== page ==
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Oxygen After Cardiac Arrest: Too Much of a Good Thing?
Patients who have excessive oxygen levels in arterial blood (hyperoxia) following resuscitation from cardiac arrest have a higher rate of death in the hospital compared to similar patients without arterial hyperoxia.
The most common lethal consequence of cardiovascular disease is sudden cardiac arrest. Even if return of spontaneous circulation (ROSC) from cardiac arrest is achieved, approximately 60 percent of patients will not survive to hospital discharge.
"In the search for modifiable post-ROSC factors, the role of supplemental oxygen, which is often administered in high concentrations to patients after cardiac arrest, has come into controversy," the authors were quoted as saying. "Laboratory investigations suggest that exposure to hyperoxia after resuscitation from cardiac arrest may worsen anoxic brain injury; however, clinical data are lacking."
J. Hope Kilgannon, M.D., of Cooper University Hospital in Camden, N.J., and colleagues conducted a study to determine whether hyperoxia after ROSC from cardiac arrest was associated with poor clinical outcome. The study included information from a critical care database of intensive care units (ICUs) at 120 U.S. hospitals between 2001 and 2005. Patients were older than 17 years, had non-traumatic cardiac arrest, cardiopulmonary resuscitation within 24 hours prior to ICU arrival, and arterial blood gas analysis performed within 24 hours following ICU arrival. Patients were divided into three groups based on a measurement of oxygen in arterial blood.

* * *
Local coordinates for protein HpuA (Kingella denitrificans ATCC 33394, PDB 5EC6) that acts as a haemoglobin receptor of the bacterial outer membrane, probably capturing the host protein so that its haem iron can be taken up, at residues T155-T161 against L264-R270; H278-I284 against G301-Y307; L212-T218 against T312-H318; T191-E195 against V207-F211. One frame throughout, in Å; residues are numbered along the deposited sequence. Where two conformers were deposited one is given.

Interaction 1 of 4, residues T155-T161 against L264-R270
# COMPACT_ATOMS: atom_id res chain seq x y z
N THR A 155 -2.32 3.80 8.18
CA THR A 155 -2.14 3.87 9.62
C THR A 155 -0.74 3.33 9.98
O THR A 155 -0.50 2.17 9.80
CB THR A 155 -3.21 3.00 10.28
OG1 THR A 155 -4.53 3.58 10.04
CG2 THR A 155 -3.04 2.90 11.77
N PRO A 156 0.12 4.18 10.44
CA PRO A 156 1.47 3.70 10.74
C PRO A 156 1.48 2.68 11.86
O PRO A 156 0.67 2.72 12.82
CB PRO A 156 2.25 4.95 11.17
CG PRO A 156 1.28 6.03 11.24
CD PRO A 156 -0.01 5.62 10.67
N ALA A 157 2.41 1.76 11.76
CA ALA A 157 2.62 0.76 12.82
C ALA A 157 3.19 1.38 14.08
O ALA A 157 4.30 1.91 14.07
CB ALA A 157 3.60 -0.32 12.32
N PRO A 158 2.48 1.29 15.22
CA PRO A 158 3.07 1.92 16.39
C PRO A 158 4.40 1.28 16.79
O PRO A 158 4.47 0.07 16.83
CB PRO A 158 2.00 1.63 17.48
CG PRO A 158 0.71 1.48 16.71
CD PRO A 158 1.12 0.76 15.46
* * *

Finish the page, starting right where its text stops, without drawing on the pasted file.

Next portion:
Of 6,326 patients, 18 percent had hyperoxia, 63 percent had hypoxia (deficiency of oxygen in the blood), and 19 percent had normoxia (normal level of oxygen in the blood).
Mortality was 63 percent in the hyperoxia group, compared with 57 percent in the hypoxia group and 45 percent in the normoxia group. "Exposure to hyperoxia was found to be a significant predictor of in-hospital death," the authors wrote.
The researchers also found that among hospital survivors, hyperoxia was associated with a lower likelihood of independent functional status at hospital discharge.
"While we acknowledge that association does not necessarily imply causation,” they wrote, “these data support the hypothesis that high oxygen delivery in the post-cardiac arrest setting may have adverse effects."
SOURCE: Journal of the American Medical Association (JAMA), June 2, 2010